The United States is aggressively working to help avert a famine in the Horn of Africa.
“Right now, a storm of crises has pushed millions across the Horn of Africa to the brink,” said U.S. Representative to the United Nations, Linda Thomas-Greenfield. “A long, protracted drought has exacerbated acute food insecurity. Recent flash floods have wiped out entire homes and livelihoods. And conflict in neighboring countries has also had a devastating impact on vulnerable populations, including internally displaced persons and refugees.”
Nearly 32 million people in Ethiopia, Kenya and Somalia are in dire need of lifesaving and life-sustaining assistance, according to the United Nations. In late May, the United Nations, along with the governments of the United States, Italy, Qatar, and the United Kingdom, convened a High-level Pledging Event to Support the Humanitarian Response in the Horn of Africa, with the aim of raising 7 billion dollars for aid to these three countries.
“In a world abundant with food, entire communities should never, never starve to death. Never,” said Ambassador Thomas-Greenfield. “I am proud to announce that the United States will provide nearly 524 million dollars in additional assistance to respond to dire humanitarian needs in the Horn of Africa. Today’s announcement brings the total U.S. humanitarian assistance for response efforts to more than 1.4 billion dollars in fiscal year 2023.”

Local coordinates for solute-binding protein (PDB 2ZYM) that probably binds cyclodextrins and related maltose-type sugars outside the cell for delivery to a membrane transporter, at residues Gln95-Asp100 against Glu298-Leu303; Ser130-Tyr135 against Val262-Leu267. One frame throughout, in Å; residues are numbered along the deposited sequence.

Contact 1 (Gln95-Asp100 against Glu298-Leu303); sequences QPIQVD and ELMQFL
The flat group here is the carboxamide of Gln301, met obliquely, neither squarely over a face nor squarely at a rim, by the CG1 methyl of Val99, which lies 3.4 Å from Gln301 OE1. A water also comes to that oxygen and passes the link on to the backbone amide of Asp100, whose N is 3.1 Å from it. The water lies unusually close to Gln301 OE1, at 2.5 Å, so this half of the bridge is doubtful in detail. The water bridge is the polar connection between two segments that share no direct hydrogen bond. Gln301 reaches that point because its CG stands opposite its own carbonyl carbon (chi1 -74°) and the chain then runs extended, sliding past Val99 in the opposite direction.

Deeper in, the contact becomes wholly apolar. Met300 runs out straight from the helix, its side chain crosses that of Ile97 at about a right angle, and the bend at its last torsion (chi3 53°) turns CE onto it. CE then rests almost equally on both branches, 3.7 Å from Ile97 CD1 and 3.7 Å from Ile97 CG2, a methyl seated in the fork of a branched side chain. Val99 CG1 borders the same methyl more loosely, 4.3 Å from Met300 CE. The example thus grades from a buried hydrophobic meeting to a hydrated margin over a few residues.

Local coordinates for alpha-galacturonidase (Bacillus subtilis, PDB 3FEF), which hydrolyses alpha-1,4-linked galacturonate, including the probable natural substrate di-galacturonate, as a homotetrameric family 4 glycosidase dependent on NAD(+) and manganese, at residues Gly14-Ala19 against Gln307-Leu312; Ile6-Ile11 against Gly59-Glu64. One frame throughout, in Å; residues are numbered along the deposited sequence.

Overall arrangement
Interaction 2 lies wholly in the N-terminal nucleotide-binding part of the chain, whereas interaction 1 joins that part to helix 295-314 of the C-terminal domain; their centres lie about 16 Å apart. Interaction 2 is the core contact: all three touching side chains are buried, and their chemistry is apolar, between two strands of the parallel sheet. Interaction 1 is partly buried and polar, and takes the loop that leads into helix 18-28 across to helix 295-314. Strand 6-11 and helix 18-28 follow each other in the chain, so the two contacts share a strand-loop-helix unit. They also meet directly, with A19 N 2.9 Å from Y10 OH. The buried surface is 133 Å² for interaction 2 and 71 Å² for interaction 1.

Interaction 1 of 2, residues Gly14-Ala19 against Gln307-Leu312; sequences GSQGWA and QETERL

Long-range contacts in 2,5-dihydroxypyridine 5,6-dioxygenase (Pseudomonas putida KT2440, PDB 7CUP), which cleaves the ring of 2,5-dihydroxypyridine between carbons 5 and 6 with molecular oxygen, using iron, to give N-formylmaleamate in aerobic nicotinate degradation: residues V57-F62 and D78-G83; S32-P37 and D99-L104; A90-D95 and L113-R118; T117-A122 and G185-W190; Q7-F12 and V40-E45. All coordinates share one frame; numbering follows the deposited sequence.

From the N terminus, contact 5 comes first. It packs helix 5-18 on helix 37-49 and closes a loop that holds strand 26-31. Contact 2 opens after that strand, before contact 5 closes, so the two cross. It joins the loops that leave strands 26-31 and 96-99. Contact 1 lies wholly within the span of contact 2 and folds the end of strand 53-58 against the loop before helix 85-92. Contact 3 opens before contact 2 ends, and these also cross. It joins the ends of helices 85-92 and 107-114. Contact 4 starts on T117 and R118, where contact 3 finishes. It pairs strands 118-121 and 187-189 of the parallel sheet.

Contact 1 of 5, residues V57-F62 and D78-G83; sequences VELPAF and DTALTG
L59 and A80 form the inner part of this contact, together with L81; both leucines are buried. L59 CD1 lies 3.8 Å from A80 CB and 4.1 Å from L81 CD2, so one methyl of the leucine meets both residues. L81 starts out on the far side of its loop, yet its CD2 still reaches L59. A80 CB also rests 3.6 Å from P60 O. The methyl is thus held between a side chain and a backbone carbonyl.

That said, Ambassador Thomas-Greenfield stressed that acting to avert the famine looming over so many in the Horn of Africa is a collective responsibility. "This is a global problem that requires all of us … But I want to be clear: right now, the global community is simply not meeting the moment.”
“Humanitarian response efforts are grossly underfunded, often making the availability of assistance too unpredictable,” she said. “And without a comprehensive approach to humanitarian assistance, we are often left reacting to crises, especially those caused by climate change.”
“It is within our power to prevent imminent famine; to treat women and children for malnutrition; to provide access to food, water, sanitation, hygiene services, and health care to the most vulnerable; and to meet other essential needs,” said Ambassador Thomas-Greenfield. “In 2023, there is no reason we can’t get resources to people in acute need.”